The individual electrochemical response of these analytes needs to be studied before the sensitivity of graphene/Ta wire electrodes toward the simultaneous detection of AA, DA, UA, Trp, and $${{\rm{NO}}}_{2}^{-}$$ can be evaluated. The signal responses of graphene/Ta wire electrode for the oxidation of individual AA, DA, UA, Trp, and $${{\rm{NO}}}_{2}^{-}$$ were investigated by differential pulse voltammetry (DPV) in 0.1 M PBS solution (pH 7.0) by varying their concentrations, as shown in Fig. 3a. The oxidation potentials from highest to lowest were $${{\rm{NO}}}_{2}^{-}$$ (0.725 V) > Trp (0.58 V) > UA (0.25 V) > DA (0.115 V) > AA (−0.09 V), which shown in Fig. S2. The oxidation potential is generally governed by electron transfer from the analyte to the sensing electrode and hole transfer from the analyte to the counter electrode49. The graphene/Ta wire for use as a sensing electrode, the oxidation potential is dominated by both the difference in energy between the Fermi level of graphene (E F ≈ −4.6 eV)50 and the highest occupied molecular orbital (HOMO) of analytes, and energy gaps between the HOMO and lowest unoccupied molecular orbital (LUMO) of the analytes. HOMO and LUMO energies approximately represent the a ability of molecules to donate and accept electrons51. H. Y. et al.49, reported that the oxidation potential increases with the increase of LUMO-HOMO energy gap. In this study, molecules and MO orbitals were prepared using GaussView 5.0 and all the calculations were performed using Gaussian V9.5. Moreover, all the molecules were fully optimized using the density functional theory (DFT)/B3LYP method with 6–31 G basis sets in water. The MO data was calculated at the B3LYP/6-311++G (d, p) level for AA and DA, while that of UA, Trp, and $${{\rm{NO}}}_{2}^{-}$$ was at the RHF/AM1 level. Frontier molecular orbital analyses of the HOMO and the LUMO are summarized in Fig. 3b. The LUMO-HOMO energy gaps were, from highest to lowest, $${{\rm{NO}}}_{2}^{-}$$ (11.19 eV) > Trp (8.6 eV) > UA (8.36 eV) > DA (5.55 eV) > AA (5.33 eV). The E F (of graphene)-HOMO (of analyte) values decreases in the order UA (4.17) > $${{\rm{NO}}}_{2}^{-}$$ (4.1) > Trp (4.04 eV) > AA (2.3) > DA (1.52). The effect of pH and solvent on the peak potential of the analyte is relatively large52. Dissociation constant (pK a1) values of AA, DA, UA, Trp, and $${{\rm{NO}}}_{2}^{-}$$ are 4.17, 10.6, 5.75, 2.38 (pI = 5.89), and 3.29. The DA molecules did not dissociate into anions in pH 7.0 PBS, which further increased the oxidation potential of DA. Corresponding to the difference in the dipole moment, the HOMO and LUMO of Trp are localized on the indole ring, the LUMO of $${{\rm{NO}}}_{2}^{-}$$ was highly asymmetrical, and the electron in the LUMO orbitals of Trp and $${{\rm{NO}}}_{2}^{-}$$ was not delocalized onto the graphene layer, thus leading to more positive oxidation potentials of Trp and $${{\rm{NO}}}_{2}^{-}$$ than those of AA, DA, and UA. Considering these factors, the order of electrocatalytic potentials was found to be NO2ˉ > UA > Trp > AA > DA.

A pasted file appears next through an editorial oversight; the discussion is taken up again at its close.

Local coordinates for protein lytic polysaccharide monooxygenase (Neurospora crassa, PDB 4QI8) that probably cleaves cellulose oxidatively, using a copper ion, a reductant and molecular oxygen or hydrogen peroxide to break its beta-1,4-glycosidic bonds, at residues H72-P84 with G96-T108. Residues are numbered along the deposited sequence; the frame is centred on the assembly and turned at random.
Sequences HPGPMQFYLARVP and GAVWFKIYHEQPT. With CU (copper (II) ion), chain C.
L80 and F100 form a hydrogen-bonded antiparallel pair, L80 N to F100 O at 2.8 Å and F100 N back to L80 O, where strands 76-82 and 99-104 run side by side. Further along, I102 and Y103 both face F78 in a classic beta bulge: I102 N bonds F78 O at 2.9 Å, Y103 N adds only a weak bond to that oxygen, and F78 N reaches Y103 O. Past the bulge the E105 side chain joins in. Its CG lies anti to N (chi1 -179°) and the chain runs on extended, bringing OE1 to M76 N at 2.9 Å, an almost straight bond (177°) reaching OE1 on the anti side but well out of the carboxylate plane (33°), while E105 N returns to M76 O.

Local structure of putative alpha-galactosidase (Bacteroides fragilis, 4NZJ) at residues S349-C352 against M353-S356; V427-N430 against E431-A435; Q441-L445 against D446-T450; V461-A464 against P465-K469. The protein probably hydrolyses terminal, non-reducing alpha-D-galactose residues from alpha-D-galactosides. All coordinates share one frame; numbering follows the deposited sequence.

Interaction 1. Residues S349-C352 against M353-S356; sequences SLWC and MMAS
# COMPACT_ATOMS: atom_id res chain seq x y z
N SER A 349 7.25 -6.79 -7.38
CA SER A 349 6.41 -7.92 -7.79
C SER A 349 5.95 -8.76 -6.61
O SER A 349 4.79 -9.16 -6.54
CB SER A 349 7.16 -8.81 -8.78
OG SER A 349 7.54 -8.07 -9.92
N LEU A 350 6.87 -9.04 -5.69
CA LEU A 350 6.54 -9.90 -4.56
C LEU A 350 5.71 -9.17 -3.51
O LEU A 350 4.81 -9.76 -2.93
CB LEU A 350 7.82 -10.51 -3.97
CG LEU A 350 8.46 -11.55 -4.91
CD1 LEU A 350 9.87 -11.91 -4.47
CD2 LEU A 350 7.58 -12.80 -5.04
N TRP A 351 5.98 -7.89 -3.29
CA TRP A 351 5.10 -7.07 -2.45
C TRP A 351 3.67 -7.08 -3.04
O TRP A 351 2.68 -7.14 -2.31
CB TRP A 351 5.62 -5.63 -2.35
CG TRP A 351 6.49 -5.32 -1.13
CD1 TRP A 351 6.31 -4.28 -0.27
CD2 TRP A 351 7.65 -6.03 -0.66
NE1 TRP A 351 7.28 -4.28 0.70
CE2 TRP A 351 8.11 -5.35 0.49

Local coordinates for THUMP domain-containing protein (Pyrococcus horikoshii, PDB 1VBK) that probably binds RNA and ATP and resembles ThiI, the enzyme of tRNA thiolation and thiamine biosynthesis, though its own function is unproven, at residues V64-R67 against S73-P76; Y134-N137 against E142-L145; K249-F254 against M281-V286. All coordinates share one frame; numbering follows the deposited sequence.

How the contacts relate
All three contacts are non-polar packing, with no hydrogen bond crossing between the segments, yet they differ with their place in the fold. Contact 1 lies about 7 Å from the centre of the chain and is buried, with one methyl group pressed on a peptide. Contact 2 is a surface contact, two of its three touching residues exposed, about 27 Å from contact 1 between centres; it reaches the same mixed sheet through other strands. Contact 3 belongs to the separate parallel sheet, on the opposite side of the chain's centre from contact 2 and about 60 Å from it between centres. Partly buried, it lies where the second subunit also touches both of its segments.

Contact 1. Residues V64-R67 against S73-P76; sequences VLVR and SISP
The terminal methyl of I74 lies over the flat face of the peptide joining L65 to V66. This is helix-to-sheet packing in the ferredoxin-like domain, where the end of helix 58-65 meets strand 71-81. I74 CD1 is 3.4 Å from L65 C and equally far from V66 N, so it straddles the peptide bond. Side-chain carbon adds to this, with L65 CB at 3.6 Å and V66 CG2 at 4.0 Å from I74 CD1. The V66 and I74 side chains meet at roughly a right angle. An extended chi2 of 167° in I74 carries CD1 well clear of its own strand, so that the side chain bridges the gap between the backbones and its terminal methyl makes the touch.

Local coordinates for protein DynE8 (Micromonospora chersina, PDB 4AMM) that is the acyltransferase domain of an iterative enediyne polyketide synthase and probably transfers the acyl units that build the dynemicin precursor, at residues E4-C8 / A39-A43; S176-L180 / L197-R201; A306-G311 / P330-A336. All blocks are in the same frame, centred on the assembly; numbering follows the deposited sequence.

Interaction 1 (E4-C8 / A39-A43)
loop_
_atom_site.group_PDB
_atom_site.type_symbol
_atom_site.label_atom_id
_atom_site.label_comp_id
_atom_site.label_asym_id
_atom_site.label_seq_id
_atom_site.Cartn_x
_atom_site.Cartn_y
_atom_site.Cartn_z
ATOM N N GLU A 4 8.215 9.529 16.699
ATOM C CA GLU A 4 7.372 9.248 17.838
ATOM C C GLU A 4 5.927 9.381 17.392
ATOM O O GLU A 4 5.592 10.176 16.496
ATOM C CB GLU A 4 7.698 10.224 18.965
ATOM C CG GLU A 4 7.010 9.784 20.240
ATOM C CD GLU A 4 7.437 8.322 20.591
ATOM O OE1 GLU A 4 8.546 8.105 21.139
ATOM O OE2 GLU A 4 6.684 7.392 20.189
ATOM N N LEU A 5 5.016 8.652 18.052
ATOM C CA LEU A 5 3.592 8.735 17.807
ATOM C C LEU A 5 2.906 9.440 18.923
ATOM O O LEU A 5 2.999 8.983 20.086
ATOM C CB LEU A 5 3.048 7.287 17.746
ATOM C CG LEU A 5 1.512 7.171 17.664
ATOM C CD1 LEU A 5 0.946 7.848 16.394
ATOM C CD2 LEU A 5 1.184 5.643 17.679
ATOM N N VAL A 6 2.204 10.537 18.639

The sensing mechanism of the graphene/Ta wire is shown in Fig. 3c. The anodic peaks correspond to the oxidation of hydroxyl groups to carbonyl groups of the furan ring in AA, oxidation of catechol to o-quinone in DA, oxidation of bridging double bonds to hydroxyl groups in UA, oxidation of the phenyl ring in Trp, and oxidation of the $${{\rm{NO}}}_{2}^{-}$$ to $${{\rm{NO}}}_{3}^{-}$$. The oxidation peak current is determined using the sum of the electron flow to the graphene and the hole flow to the Pt electrode. The oxidation current is affected by the adsorption strength between the graphene and the analytes. DA, UA, and Trp contain aromatic rings in their molecular structures (Fig. 3c). Graphene nanosheets have strong adsorption affinities to aromatic rings because strong π-π interactions between the free π-bonds of sp2 atoms from the six-benzene-ring graphene and the aromatic rings from to DA, UA, and Trp. Hence, high oxidation currents translate to higher sensitivity in the detection of DA, UA, and Trp than in the detection of AA and $${{\rm{NO}}}_{2}^{-}$$.

Due to the availability of both large peak separations and enhanced currents, the graphene/Ta wire electrode is the best electrode for sensing the simultaneous detection of AA, DA, UA, Trp, and $${{\rm{NO}}}_{2}^{-}$$. Freestanding graphene nanosheets are exposed to a lot of edges defects (Raman spectrum in Fig. 1f) and to the active sites from edge defects of graphene53,54,55.

### Determination of five species